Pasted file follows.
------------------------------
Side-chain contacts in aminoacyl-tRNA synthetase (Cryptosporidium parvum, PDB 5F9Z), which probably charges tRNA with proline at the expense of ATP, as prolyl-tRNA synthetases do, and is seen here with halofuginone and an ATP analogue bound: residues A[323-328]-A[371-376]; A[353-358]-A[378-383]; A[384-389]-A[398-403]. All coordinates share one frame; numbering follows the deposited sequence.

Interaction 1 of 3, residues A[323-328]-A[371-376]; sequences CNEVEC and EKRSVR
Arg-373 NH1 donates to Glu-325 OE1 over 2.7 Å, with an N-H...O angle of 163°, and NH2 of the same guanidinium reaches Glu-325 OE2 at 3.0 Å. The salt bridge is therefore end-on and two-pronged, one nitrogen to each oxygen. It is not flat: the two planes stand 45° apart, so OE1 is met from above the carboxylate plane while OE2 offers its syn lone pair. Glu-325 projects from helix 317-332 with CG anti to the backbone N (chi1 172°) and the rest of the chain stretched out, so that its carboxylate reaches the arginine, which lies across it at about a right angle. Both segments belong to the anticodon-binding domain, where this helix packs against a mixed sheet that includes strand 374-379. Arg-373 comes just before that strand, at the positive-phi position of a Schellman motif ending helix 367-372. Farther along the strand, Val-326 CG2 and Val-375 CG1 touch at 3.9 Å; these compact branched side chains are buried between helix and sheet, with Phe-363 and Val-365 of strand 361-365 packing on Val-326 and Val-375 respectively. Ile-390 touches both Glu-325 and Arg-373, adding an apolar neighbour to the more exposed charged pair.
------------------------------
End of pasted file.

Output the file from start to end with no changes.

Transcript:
Side-chain contacts in aminoacyl-tRNA synthetase (Cryptosporidium parvum, PDB 5F9Z), which probably charges tRNA with proline at the expense of ATP, as prolyl-tRNA synthetases do, and is seen here with halofuginone and an ATP analogue bound: residues A[323-328]-A[371-376]; A[353-358]-A[378-383]; A[384-389]-A[398-403]. All coordinates share one frame; numbering follows the deposited sequence.

Interaction 1 of 3, residues A[323-328]-A[371-376]; sequences CNEVEC and EKRSVR
Arg-373 NH1 donates to Glu-325 OE1 over 2.7 Å, with an N-H...O angle of 163°, and NH2 of the same guanidinium reaches Glu-325 OE2 at 3.0 Å. The salt bridge is therefore end-on and two-pronged, one nitrogen to each oxygen. It is not flat: the two planes stand 45° apart, so OE1 is met from above the carboxylate plane while OE2 offers its syn lone pair. Glu-325 projects from helix 317-332 with CG anti to the backbone N (chi1 172°) and the rest of the chain stretched out, so that its carboxylate reaches the arginine, which lies across it at about a right angle. Both segments belong to the anticodon-binding domain, where this helix packs against a mixed sheet that includes strand 374-379. Arg-373 comes just before that strand, at the positive-phi position of a Schellman motif ending helix 367-372. Farther along the strand, Val-326 CG2 and Val-375 CG1 touch at 3.9 Å; these compact branched side chains are buried between helix and sheet, with Phe-363 and Val-365 of strand 361-365 packing on Val-326 and Val-375 respectively. Ile-390 touches both Glu-325 and Arg-373, adding an apolar neighbour to the more exposed charged pair.